RE: Structured stuff for the beginner

Subject: RE: Structured stuff for the beginner
From: Chris Despopoulos <despopoulos_chriss -at- yahoo -dot- com>
To: "techwr-l -at- lists -dot- techwr-l -dot- com" <techwr-l -at- lists -dot- techwr-l -dot- com>
Date: Tue, 2 May 2017 10:45:18 +0000 (UTC)

First let me say, this has wandered pretty far from the stated thread subject. But that's the fun of it...
I have to take issue with some statements. I'll start with this one:
Traditional document structures tie you to the document structure youchoose. If you chose to use a list, it stays a list. If you chose to use a
table, it stays a table, because we don't know enough about the information
in those structures to do anything else with them.
In terms of markup that simply isn't true. There are so many points to make:
I've switched over to LightWeight DITA -- XDITA as they call the XML implementation. I could rant forever about how less is more, and I still haven't had time to fully exploit the subset of XDITA that I currently use... But to the point, XDITA includes a DATA element, which means you can add arbitrary metadata to just about any element in the spec. This means you can capture whatever data you deem important... You can express subject domain and more if you wish.
We specifically had to implement a list as a table - FrameMaker has trouble with conrefs to table pieces and we wanted variable tables that use different rows depending on context. We implemented a definition list, and display it as a table in HTML -- no problem. I know that SAP injects javascript into their table representations to give them behavior -- a table is MORE than a table in that case.
But to really tackle this you have to ask what makes a table a table and not a list? Is it just the way you display it? Of course not. What makes a table is the 2D or 3D set of relationships... Or pivot table might have more dimensions. Rendering is just about taking advantage of those relationships. On paper you're often stuck with what we call tables, even if you could imagine a better way to represent the same information. Online docs can do other things -- I suggest you look at the d3.js gallery for ideas... It's pretty amazing!
You can imagine I would say this... I've used d3 in docs to render tabular data in different ways. I've even done this with real-time data from the product I'm documenting. So a table can become an image, it can exhibit behavior, it can zoom in or out, it can express relationships in various ways. This is because the key to markup is separating data from rendering. So if you lump XML and even DITA, or even HTML in with "traditional document structure" then you simply cannot say a table is always and only a table. Unless you mean a multidimensional set of relationships between data points will always be a multidimensional set of relationships between data points.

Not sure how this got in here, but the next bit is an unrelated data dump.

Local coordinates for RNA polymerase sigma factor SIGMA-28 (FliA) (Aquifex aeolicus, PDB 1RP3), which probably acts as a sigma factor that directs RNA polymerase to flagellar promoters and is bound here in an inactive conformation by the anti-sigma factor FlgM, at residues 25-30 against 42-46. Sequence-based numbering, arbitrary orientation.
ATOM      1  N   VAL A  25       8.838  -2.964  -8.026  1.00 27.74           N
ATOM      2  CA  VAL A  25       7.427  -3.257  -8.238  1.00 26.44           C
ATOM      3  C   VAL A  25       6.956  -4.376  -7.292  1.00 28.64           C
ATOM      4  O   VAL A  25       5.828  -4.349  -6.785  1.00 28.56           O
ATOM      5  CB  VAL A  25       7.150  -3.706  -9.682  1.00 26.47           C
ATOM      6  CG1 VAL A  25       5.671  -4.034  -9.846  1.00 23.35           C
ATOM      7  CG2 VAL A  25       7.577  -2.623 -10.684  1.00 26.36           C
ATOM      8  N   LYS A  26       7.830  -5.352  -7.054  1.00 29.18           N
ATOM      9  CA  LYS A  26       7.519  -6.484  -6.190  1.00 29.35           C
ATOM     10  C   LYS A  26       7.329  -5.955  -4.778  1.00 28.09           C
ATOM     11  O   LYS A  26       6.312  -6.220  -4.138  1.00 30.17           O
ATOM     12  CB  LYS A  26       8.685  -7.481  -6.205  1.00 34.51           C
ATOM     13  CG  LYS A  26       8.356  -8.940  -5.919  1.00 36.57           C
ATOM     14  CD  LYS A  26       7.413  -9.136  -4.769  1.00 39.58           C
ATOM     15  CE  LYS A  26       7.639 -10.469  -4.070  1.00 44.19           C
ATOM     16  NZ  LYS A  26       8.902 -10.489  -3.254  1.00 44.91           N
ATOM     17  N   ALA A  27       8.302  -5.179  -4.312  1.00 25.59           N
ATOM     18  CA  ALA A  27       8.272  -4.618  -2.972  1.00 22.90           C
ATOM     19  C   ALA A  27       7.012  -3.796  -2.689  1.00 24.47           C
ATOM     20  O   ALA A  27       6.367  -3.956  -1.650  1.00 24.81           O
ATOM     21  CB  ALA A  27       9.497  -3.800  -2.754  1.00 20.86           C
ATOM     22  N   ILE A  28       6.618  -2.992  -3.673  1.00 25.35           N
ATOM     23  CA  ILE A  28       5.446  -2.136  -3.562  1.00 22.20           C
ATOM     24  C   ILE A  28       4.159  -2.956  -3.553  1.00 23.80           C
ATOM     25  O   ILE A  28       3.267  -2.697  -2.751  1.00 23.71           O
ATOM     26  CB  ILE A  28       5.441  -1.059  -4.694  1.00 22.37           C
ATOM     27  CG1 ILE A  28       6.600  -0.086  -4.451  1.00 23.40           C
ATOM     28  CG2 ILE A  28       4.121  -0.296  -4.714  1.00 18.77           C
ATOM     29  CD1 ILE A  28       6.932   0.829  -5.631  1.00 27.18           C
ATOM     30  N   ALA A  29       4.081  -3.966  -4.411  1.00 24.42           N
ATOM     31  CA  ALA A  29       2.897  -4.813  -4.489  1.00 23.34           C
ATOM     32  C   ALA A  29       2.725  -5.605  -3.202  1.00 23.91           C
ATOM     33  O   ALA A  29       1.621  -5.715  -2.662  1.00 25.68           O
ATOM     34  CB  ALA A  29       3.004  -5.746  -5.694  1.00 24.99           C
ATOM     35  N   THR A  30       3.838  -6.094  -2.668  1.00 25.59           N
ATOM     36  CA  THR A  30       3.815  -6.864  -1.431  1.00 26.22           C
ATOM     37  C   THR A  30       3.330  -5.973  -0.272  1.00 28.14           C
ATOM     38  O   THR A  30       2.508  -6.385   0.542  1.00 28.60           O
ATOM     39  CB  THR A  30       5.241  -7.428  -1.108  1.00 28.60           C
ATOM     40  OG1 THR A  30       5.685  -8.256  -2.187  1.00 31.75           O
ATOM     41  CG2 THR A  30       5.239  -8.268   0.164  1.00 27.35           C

It gets more interesting. I currently use DITA ordered lists (procedures) for the content of walk-throughs in the GUI... Balloons that point to the GUI widgets and give instructions. In the metadata I provide a selector for the widget and other display-related info. I transform the DITA into JSON, and we can do anything with it that we want. When I put the same procedure out to HTML or PDF, the metadata just falls through and it looks like a list in document. So a list is not always a list, either. Or well... A list is always a sequential grouping of individual points, but you can display it however you want.

Now our subject is a product -- More specifically a product GUI. I can exploit this domain to not only manage the narrative, but to also bring the product into the docs, and put the docs into the product. Have I implemented a model that guides me through authoring for this? No -- I have lots to say about that as you can imagine. But in terms of reaching beyond a document domain and into a subject domain, I believe I can demonstrate that it's entirely possible with XDITA, and that XDITA is nicely suited to the task.Â

Could there be something better than XDITA? Of course. But in the real world you have to use what's available. Also, XDITA has the benefit of a standards body, and lots of compatible tooling -- much of it free. And finally, XDITA is pretty simple. In spite of that simplicity, I challenge anybody out there to exhaust its potential. I'm sure I never will.

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